Specsheet

Testing a Command-Line Program

Simple command-line programs can be tested using Specsheet, to make sure that they exit with the right status code, and produce the right output, under different combinations of command-line arguments and environment variables.

Testing command output

In this example, we’ll test the expr Unix utility, which evaluates mathematical expressions given on the command-line. Even though this program already exists, we can still write tests for it.

Two common things to test for are showing that the program succeeds when given valid input, and fails with the correct error when given invalid input. For expr, we shall write these two tests:

  1. If the user passes in a valid expression, such as 2 + 2, it should output the correct answer, 4, and return zero to indicate “Success”.
  2. If the uses passes in an invalid expression, such as 2 +, it should output nothing, print syntax error to standard error, and return two to indicate this fact.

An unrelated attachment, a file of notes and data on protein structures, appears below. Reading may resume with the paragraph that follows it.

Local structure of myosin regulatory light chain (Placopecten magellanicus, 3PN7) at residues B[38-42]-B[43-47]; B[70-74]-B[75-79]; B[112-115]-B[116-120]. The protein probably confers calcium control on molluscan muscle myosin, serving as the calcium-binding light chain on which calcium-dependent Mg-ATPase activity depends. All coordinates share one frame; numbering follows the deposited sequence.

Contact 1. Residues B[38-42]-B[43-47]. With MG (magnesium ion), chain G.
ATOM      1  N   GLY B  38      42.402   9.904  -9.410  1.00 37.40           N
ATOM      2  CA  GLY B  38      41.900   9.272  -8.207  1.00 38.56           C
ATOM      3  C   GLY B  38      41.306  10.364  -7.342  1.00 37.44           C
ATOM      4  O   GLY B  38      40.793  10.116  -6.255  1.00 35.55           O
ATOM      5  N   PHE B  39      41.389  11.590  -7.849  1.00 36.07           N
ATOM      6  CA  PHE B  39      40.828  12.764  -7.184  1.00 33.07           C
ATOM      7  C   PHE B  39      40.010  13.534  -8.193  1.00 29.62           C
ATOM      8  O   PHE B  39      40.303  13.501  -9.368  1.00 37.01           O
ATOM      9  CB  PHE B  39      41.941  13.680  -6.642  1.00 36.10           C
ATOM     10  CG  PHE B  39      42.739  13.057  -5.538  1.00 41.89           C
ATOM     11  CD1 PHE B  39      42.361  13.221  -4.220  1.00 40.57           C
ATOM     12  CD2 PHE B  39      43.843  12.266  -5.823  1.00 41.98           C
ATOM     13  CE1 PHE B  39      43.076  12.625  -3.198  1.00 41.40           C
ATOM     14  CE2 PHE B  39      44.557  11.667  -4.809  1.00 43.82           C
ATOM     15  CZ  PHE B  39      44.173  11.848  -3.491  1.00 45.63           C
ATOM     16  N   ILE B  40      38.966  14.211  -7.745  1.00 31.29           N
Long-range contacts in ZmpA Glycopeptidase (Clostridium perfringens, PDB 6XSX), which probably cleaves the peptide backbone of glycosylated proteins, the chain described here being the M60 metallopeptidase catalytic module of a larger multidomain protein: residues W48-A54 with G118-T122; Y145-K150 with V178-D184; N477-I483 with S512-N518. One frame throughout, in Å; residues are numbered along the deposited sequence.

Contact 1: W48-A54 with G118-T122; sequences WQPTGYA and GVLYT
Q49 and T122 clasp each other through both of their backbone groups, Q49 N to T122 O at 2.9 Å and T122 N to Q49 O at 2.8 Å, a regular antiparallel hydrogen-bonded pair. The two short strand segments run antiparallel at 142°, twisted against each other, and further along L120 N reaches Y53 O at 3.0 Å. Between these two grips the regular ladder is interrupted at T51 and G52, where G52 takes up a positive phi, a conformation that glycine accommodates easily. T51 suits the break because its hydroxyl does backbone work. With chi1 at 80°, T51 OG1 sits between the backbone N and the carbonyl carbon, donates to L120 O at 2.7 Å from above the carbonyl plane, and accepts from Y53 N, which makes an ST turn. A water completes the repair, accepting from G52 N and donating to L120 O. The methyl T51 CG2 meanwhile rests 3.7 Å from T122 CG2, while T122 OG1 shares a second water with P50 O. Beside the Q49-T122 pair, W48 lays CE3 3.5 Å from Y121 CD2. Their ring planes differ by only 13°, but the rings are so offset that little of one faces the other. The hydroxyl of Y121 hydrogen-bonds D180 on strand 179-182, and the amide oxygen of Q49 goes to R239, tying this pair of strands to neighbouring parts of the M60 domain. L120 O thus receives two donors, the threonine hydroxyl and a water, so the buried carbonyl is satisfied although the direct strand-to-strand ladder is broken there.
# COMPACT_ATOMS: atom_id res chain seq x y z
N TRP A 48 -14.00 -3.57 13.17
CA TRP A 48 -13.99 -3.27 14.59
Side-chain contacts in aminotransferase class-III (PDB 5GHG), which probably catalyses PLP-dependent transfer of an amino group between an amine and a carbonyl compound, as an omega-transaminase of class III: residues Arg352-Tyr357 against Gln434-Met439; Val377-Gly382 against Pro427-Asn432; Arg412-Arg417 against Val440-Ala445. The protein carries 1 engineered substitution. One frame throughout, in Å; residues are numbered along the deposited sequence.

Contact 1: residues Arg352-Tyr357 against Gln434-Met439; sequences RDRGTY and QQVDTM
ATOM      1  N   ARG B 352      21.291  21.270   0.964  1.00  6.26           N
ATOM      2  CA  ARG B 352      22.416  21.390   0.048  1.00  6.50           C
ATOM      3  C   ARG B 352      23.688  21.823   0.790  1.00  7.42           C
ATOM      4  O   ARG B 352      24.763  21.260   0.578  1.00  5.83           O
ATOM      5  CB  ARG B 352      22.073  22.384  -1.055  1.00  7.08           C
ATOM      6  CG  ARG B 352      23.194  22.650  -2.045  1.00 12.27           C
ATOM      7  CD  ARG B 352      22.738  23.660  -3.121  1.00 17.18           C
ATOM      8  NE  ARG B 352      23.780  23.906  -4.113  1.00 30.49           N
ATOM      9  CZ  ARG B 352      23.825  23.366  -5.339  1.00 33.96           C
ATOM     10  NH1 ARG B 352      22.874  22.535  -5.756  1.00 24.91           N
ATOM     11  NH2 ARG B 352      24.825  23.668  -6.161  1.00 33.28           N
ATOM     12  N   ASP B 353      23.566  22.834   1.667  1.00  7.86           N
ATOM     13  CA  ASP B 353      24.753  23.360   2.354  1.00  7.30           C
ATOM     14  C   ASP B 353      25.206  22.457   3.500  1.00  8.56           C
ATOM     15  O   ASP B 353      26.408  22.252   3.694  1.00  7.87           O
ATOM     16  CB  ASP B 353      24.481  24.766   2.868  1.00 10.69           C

These two pieces of behaviour can be written as these two checks in TOML:

[[cmd]]
shell = "expr 2 + 2"
status = 0
stdout = { string = "4" }
stderr = { empty = true }

[[cmd]]
shell = "expr 2 +"
status = 2
stdout = { empty = true }
stderr = { string = "syntax error" }

Once we’ve saved these two checks to a file, expr.toml, we can run them by passing the filename in on the command-line:

$ specsheet expr.toml

   expr.toml:
  Command ‘expr 2 + 2’ returns ‘0’ with stdout containing ‘4’ and empty stderr
  Command ‘expr 2 + ’ returns ‘2’ with empty stdout and stderr containing ‘syntax error’
   2/2 successful

Both checks passed. We can run this with the -s or --successes command-line option, showing the eight individual assertions that succeeded:

$ specsheet expr.toml --successes=expand

   expr.toml:
  Command ‘expr 2 + 2’ returns ‘0’ with stdout containing ‘4’ and empty stderr
    command was executed
    status code matches
    stdout matches string
    stderr is empty
  Command ‘expr 2 + ’ returns ‘2’ with empty stdout and stderr containing ‘syntax error’
    command was executed
    status code matches
    stdout is empty
    stderr matches string
   2/2 successful

Overriding the command

The example above tests whichever expr binary is found in the $PATH as Specsheet is being run. During development, or when running as part of a test pipeline, we will want to test not the installed version, but the development version.

The way to do this is to keep the input TOML file the same, but to use rewrites to change which binary is referred to by expr.

$ specsheet expr.toml -O cmd.target=./my-expr